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30th September 1924
Page 3
Page 3, 30th September 1924 — ONE HEARS
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Which of the following most accurately describes the problem?

Even while shaving.

That not everything prepared comes off.

That not every consultation is a luxury.

There should be no such thing as sideslip.

That not every count that's made is used.

That erosion is not confined to our coast lines.

Of the Thames as an "omnibus boats' route.

That even British grit does not help a bearing.

That the proof of the wooding's in the seating.

Of both more and less saving of money the rule.

That good drivers suffer from many who aren't.

That the instrument of trade must be the winner.

That specification does not always ensure delivery.

That anti-friction road surfaces are unsatisfactory.

The query : Is there an opening here for Ferodo or some other material of this type ?

That it's a far cry to the last word in road transport.

That 1,000 by motor coach show much more than by train.

Higher publicity being rather incoherently mixed with charity.

That efficient mechanical transport builds business for the builder.

Of a chain-track vehicle which can pick up its tracks while running on road wheels.

Of progress with Pynol and that a large plant is being laid down for the preparation of this new fuel.

Of expert imitation challenging the prestige of the genuine in more and more articles offered to motor owners.

That there are numerous users who on principle favour lower prices for petrol in winter than in summer.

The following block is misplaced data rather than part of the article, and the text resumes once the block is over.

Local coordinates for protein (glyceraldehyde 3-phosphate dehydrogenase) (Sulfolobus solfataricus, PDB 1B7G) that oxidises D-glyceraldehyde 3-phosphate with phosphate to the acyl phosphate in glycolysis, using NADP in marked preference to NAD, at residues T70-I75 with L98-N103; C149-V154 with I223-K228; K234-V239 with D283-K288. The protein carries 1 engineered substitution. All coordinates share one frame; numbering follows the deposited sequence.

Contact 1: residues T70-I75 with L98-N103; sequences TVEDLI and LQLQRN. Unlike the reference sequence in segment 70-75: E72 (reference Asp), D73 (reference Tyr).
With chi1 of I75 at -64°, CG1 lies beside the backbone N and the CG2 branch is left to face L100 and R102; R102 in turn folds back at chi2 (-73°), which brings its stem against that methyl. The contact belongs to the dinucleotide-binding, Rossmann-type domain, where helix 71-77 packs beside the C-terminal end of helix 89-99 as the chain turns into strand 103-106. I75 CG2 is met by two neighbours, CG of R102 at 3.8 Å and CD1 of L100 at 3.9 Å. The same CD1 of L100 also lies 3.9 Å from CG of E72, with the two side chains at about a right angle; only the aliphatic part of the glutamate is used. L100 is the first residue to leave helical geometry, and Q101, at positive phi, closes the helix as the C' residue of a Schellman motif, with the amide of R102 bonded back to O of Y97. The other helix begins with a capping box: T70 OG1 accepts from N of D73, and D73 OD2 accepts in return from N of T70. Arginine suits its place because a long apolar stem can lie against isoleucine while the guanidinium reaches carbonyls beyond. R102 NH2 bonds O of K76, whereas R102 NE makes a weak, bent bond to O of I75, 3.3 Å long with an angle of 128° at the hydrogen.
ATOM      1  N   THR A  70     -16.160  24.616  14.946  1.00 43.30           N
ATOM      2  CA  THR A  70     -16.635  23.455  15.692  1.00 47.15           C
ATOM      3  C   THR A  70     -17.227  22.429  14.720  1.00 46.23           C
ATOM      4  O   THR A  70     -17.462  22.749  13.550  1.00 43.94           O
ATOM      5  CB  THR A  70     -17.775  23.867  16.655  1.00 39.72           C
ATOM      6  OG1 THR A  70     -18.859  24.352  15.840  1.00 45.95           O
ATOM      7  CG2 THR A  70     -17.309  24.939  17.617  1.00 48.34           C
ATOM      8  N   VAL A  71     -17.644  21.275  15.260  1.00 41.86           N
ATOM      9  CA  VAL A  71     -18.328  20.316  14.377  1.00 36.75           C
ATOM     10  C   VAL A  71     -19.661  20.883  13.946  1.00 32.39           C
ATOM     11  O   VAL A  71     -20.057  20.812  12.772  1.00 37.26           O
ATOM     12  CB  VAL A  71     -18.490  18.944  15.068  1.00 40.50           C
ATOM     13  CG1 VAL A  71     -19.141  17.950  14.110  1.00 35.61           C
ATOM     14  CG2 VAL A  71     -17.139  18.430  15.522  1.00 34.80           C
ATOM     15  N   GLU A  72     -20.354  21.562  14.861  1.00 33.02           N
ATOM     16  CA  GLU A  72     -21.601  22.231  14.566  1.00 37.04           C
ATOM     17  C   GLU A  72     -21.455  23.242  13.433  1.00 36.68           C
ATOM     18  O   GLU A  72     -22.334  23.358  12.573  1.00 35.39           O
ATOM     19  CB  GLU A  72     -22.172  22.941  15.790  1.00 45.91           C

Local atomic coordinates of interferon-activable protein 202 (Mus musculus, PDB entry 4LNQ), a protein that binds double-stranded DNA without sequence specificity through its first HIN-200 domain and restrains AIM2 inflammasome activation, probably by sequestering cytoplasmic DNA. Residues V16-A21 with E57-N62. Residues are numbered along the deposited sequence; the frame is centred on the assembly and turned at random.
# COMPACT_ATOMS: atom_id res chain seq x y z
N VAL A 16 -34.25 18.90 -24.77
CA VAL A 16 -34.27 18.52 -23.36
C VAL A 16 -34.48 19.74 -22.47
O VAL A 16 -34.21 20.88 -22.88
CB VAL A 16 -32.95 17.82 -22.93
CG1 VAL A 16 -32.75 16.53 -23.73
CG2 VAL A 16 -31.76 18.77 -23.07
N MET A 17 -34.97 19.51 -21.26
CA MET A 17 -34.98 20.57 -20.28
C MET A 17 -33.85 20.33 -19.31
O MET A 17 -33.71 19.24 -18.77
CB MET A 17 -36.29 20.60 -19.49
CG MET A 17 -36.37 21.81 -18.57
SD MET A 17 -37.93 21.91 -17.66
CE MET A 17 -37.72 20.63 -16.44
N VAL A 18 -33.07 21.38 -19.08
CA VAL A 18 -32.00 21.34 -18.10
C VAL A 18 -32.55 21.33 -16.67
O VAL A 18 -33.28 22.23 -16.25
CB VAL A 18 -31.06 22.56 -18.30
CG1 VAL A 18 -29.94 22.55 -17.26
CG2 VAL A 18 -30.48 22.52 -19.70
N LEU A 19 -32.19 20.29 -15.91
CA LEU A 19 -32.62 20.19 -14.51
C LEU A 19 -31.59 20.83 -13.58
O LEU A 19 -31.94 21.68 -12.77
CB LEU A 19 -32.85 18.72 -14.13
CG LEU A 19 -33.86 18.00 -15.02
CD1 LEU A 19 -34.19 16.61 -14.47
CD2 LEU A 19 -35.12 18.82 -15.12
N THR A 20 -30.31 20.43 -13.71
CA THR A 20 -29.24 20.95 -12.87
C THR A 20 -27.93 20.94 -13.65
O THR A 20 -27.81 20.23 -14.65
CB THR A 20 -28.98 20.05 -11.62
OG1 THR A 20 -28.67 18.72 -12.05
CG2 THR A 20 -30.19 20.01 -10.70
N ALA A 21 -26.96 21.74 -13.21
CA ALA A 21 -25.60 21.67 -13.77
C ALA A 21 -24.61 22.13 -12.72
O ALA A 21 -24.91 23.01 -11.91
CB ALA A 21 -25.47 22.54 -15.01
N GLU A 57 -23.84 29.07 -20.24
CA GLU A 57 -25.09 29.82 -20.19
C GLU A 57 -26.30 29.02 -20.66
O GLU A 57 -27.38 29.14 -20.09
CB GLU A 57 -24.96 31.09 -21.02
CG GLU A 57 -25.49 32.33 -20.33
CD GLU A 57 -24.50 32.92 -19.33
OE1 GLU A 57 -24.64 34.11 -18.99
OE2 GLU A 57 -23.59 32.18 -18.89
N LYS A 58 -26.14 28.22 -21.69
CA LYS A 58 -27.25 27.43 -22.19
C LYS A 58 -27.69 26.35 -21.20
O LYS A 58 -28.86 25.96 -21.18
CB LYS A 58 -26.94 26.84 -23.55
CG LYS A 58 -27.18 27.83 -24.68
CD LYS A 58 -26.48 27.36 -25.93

As a warning to motor drivers about to turn across traffic—" Forewarned is forearmed—forewarn with the forearm."

That, if producer gas could be conveniently enriched, it would come in sooner for the propulsion of road motors.

That, as yet, no enterprising owner of a single-deck bus has tried to add to its " seating " accommodation by fitting upper berths.

That nobody in London has the haziest notion what is actually to happen to its .traffic, but that some foggy notions are due in November.

That it's safer and surer to set aside 9d. than 4d. per mile run as provision for depreciation of any large char4-banes that does only 4,000-5,000 miles a year. Of the triumph of the 30-cwt.

That few components are sold by silence.

That the airway is not always a light way.

That road surfacing is a slippery problem.

Of overdue newprices, some up, some down.

Of a state of none-too-much U.S.A. happiness.

That glareshields aid safety first into the sun.

That back to sun time may make the sun shine.

That pay-as-you-ride is it in the omnibus world.

That it means a grand price to win a grand pride.

That a cut-away steering wheel gives a horny grip.

That there are disputes as well as profits in repairs.

More than enough through loud speakers nowadays.

That it takes a good thing to survive two liquidations.

Of early training for Olympia's earlier luncheons and dinners.

Of important developments in connection with the Holle chassis.

That a subsidy lorry embodying the Holle patents is being built for the Italian War Office.

That Pembroke fancies itself as the premier shire of the Principality.

That more than 50 per cent, of the Canadian rubber industry is owned and controlled by American capital.

That we may yet have the 10-100 h.p. motorcar engine if long stroke is kept out of the reckoning long enough.

That Britain wants more real organizers of industry as distinct from those who pretend to be capable of doing it.

That one outcome of railway grouping will prove to be more commercial motoring as a means of escape from its grip.

That many W.D. Crossley tenders are now equipped with special wheels to take large single pneumatic tyres in lieu of twins That the organization of the Cleveland Builders' Supply and Brick Co.'s motor fleet should charm the heart of "The Skotch."

That the amount of sand and small ehippings flung in excess on reconstructed highways during finishing threatens to &Tate another dust nuisance in some counties.


Organisations: Italian War Office
Locations: London

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